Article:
The microphone is the front-end of almost all sound engineering activities and, as the interface between real acoustic sound travelling in air and the sound engineering medium of electronics, receives an immense amount of attention. Sometimes one could think that the status of the microphone has been raised to almost mythological proportions. It is useful therefore to put things in their proper perspective: there are a great many microphones available that are of professional quality. Almost any of them can be used in a wide variety of situations to record or broadcast sound to a professional standard. Of course different makes and types of microphones sound different to each other, but the differences don't make or break the end product, at least as far as the listener is concerned.
Now, if you want to talk about something that really will make or break the end product, that is how microphones are used. Two sound engineers using the same microphones will instinctively position and direct them differently and there can be a massive difference in sound quality. Give these two engineers other mics, whose characteristics they are familiar with, and the two sounds achieved will be identifiable according to engineer, and not so much to according to microphone type.
There are two ways we can consider microphones, by construction and by directional properties. Let's look at the different ways a microphone can be made, to start off with.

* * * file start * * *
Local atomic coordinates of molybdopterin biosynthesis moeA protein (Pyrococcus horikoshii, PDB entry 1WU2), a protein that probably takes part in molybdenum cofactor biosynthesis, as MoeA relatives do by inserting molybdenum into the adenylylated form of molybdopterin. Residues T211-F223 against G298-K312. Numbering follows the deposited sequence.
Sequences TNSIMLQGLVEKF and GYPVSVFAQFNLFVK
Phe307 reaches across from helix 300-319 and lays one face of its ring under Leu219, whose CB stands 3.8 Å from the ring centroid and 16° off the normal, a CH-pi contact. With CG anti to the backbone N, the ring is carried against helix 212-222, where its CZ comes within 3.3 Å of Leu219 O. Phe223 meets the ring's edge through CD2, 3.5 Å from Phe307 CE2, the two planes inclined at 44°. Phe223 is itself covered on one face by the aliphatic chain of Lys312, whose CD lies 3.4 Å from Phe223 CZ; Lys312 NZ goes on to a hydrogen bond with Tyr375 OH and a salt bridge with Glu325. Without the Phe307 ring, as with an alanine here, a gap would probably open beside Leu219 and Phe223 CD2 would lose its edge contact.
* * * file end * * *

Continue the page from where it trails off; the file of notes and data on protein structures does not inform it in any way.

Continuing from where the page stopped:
There are basically three types of microphone in common use: piezoelectric, dynamic and capacitor. The piezoelectric mic, it has to be said, has evolved into a very specialized animal, but it is still commonly found under the bridge of an electro-acoustic guitar so it is worth knowing about.
The piezoelectric effect is where certain crystalline and ceramic materials have the property of generating an electric current when pressure or a bending force is applied. This makes them sensitive to acoustic vibrations and they can produce a voltage in response to sound. Piezo mics (or transducers as they may be called - a transducer is any device that converts one form of energy to another) are high impedance. This means that they can produce voltage but very little current. To compensate for this, a preamplifier has to be placed very close to the transducer. This will usually be inside the body of the electro-acoustic guitar. The preamp will run for ages on a 9 volt alkaline battery, but it is worth remembering that if an electro-acoustic guitar, or other instrument with a piezo transducer, sounds distorted, it is almost certainly the battery that needs replacing, perhaps after a year or more of service.